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Miss Whitney

Rocky Point



Tufts College, Mass.

Aug. 21, 1914

Dear Miss Whitney:

I was very sorry to be near to you yesterday and yet unable to call, as my time was limited and I was showing a stranger the "historic sites" of Plymouth. I wanted in particular to tell you of my six hours sojourn in Shelburne last Saturday, during which I saw so many of your eagerly inquiring friends at Philbrook's (where I dined) and called at "Whitney Farm", where I spent an hour, happy in reminiscence and happy for the joy of the eyes. Your Louisa made me welcome, the baby came to me most sociably, and I also

saw "William" for a few moments before I left for Gorham. All seemed so natural, all but the absence of the central human light of that earthly paradise! I sat for some time on the piazza of "the lab" and delighted in the view. I saw nothing to compare with in my ten days' absence. That night I spent in Gorham. In the evening I went into Mr Shorey's photography "studio" and he showed me the picture card which I enclose, saying that at last he had taken the view I had so after praised to him You will recognize is as your own* [written up side of page: *I add another that I had sent to Mrs. Fay, of the view from Crog! She says it is a present fron her to you.] I met in Gorham on their way home from Mt. Mansfield, Miss Scudder and Miss Converse. They were delighted with the news that a few moments before I had received from Mrs. Fay, who had just before writing heard from Alphonsine over the telephone, that you were out walking with Mrs. Dargan. The Goodalls inquired particularly of you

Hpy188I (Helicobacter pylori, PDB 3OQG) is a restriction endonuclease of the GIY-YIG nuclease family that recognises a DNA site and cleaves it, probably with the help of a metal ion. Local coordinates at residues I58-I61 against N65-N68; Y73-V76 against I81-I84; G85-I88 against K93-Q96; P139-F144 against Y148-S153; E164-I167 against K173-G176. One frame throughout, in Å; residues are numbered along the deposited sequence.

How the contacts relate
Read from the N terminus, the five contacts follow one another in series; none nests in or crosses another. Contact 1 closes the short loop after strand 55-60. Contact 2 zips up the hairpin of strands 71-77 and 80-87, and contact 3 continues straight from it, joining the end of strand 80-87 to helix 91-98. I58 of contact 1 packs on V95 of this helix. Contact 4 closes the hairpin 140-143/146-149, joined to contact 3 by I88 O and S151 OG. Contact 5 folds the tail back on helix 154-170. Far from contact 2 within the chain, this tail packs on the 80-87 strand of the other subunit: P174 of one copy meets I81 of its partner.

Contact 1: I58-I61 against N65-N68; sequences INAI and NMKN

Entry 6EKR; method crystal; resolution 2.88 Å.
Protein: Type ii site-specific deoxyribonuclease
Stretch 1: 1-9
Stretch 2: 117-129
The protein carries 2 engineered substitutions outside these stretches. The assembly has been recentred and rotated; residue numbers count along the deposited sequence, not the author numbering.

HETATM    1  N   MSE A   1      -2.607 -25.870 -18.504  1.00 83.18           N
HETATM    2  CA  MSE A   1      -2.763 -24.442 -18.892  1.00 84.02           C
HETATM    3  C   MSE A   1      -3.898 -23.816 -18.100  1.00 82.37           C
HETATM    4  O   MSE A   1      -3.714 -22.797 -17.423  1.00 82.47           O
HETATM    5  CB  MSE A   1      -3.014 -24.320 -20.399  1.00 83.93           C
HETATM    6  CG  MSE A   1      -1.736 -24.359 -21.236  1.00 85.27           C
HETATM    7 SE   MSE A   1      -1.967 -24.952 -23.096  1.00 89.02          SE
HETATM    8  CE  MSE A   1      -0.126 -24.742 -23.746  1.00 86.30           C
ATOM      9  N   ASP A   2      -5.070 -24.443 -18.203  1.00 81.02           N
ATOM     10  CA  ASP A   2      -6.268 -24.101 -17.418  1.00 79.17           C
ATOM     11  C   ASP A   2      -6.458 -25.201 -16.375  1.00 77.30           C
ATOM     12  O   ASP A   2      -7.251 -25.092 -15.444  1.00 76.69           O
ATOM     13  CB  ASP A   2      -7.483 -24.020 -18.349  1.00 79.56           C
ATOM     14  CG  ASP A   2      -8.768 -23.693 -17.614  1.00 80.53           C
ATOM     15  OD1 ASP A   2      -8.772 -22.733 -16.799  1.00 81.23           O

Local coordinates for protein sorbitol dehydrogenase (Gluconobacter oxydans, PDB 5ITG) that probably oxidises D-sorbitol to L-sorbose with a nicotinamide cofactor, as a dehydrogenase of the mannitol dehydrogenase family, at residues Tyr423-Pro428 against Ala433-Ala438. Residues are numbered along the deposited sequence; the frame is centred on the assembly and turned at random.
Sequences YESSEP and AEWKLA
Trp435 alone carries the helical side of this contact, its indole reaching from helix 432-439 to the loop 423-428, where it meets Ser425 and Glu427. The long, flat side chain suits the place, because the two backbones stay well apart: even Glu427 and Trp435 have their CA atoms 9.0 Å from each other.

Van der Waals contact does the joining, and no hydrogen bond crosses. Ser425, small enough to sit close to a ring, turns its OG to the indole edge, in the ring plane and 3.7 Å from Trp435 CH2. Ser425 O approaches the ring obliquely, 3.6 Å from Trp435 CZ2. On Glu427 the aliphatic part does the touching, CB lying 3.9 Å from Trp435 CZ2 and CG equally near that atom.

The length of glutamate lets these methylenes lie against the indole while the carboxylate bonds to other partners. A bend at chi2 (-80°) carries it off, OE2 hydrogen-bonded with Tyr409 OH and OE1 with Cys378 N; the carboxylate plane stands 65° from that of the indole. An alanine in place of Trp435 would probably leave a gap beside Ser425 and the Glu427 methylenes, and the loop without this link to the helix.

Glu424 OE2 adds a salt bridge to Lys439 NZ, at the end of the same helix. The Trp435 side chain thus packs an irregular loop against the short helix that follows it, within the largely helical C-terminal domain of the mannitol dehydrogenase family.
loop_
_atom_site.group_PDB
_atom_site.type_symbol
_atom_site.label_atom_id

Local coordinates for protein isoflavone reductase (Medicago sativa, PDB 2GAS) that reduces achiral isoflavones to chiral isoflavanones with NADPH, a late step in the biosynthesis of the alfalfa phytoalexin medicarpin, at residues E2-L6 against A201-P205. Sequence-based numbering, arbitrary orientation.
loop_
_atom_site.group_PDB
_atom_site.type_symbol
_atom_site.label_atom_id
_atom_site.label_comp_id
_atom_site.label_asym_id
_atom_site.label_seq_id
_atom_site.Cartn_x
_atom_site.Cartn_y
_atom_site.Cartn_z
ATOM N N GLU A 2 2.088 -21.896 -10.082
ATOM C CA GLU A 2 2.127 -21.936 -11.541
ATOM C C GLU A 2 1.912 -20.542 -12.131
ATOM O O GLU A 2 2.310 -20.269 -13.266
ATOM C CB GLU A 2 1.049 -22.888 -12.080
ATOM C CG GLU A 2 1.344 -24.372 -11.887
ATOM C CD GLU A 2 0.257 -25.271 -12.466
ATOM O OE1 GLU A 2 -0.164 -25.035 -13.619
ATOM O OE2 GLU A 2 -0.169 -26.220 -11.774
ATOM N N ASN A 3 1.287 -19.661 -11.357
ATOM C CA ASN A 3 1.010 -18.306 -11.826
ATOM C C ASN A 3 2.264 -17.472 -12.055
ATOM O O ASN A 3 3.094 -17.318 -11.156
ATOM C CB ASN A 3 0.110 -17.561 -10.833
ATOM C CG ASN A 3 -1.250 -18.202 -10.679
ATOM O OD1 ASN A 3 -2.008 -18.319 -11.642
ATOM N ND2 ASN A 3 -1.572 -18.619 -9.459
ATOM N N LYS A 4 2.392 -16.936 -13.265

On Sunday afternoon I walked from the upper B & M station in Gorham to the Ravine House via Randolph still and ate my lunch on the very spot on that sightly eminence upon which we lunched on a ride you may recall. Passing that night at the Ravine Sto. I took the early train on Monday for Tamworth and spent a day there, reaching home on Tuesday evening.

I found Mrs. Fay & Margaret about as I had left them when I started for my outing with the A.M.C. people in the August Camp in Grafton Notch, some 15 miles by auto from Bethel, Me. On the whole I think Mrs. Fay is vaster better, though her locomotion still is very defective. Margaret's knee, which perhaps you know she hurt by a fall on our piazza nearly two months ago, has continued to trouble her, so that to day I escorted her to an Xray Doctor to have it photographed in order to see whether there is any actual derangement of that most delicate articulation. Perhaps we may find in this another good reason why her stay on this side the Atlantic is advantageous.

Both Mrs. Fay and Margaret send their love to you and to Mrs. Dargan. We are all delighted at the wonderful effect her presence has upon you. In the hope that I may have the pleasure of seeing you both again ere long, and possibly at Plymouth during your stay . I am

Yours faithfully

Charles E. Fay

Letter from Charles E. Fay, Tufts College, Massachusetts, to Anne Whitney, Plymouth, Massachusetts, 1914 August 21



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